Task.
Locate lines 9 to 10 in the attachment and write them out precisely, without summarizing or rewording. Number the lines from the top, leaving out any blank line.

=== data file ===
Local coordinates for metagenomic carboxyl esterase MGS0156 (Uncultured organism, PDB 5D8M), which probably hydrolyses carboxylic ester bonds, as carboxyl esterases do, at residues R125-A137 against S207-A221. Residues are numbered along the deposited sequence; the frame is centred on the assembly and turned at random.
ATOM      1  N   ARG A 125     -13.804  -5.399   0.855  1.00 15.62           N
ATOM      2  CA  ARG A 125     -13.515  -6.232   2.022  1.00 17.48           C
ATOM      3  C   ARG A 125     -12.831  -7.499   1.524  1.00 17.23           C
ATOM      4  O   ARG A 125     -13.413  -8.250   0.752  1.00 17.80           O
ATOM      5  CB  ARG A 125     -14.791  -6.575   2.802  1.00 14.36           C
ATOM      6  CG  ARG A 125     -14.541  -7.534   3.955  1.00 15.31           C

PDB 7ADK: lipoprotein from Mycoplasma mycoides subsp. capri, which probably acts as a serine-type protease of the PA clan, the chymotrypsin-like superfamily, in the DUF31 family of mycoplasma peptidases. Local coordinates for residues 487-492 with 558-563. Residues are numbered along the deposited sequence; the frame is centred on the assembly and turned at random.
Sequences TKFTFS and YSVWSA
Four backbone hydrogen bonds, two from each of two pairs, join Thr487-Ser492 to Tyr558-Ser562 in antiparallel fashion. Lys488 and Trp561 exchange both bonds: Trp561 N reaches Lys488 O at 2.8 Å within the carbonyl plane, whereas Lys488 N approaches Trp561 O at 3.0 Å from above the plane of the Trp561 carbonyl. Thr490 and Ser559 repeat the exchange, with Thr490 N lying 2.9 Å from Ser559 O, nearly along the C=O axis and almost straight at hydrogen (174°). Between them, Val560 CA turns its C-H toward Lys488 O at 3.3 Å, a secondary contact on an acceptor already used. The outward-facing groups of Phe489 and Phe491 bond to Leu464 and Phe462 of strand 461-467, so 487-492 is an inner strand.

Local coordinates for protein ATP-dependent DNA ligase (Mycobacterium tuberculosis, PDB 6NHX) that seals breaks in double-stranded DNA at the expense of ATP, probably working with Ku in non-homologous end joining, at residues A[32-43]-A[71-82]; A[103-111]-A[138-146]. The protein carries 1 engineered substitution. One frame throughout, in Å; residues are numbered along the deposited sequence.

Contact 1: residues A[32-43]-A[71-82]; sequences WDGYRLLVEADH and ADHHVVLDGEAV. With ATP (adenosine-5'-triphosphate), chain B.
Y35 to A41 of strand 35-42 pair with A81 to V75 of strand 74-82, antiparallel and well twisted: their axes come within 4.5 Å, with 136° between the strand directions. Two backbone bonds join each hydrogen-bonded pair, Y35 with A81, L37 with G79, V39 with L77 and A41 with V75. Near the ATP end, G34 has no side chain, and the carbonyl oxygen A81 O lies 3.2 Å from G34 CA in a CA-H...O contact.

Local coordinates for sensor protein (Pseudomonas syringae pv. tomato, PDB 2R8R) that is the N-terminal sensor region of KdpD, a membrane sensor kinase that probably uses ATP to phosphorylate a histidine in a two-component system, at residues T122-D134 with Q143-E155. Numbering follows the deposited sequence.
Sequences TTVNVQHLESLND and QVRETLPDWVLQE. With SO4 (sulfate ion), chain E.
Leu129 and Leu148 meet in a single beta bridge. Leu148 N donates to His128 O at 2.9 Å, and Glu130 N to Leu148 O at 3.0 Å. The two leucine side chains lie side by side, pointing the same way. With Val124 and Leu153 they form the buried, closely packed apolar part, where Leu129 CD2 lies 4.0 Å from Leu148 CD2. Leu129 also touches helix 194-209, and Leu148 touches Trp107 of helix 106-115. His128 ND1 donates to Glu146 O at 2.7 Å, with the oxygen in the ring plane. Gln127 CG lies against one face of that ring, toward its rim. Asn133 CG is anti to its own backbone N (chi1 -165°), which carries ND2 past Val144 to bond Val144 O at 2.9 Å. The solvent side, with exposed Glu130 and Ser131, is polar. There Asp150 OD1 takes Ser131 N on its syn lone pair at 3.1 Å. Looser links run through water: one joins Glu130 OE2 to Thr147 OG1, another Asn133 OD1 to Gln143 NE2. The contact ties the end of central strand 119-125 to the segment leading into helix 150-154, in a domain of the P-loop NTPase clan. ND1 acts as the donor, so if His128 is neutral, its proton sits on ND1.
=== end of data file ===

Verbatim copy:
Sequences TKFTFS and YSVWSA
Four backbone hydrogen bonds, two from each of two pairs, join Thr487-Ser492 to Tyr558-Ser562 in antiparallel fashion. Lys488 and Trp561 exchange both bonds: Trp561 N reaches Lys488 O at 2.8 Å within the carbonyl plane, whereas Lys488 N approaches Trp561 O at 3.0 Å from above the plane of the Trp561 carbonyl. Thr490 and Ser559 repeat the exchange, with Thr490 N lying 2.9 Å from Ser559 O, nearly along the C=O axis and almost straight at hydrogen (174°). Between them, Val560 CA turns its C-H toward Lys488 O at 3.3 Å, a secondary contact on an acceptor already used. The outward-facing groups of Phe489 and Phe491 bond to Leu464 and Phe462 of strand 461-467, so 487-492 is an inner strand.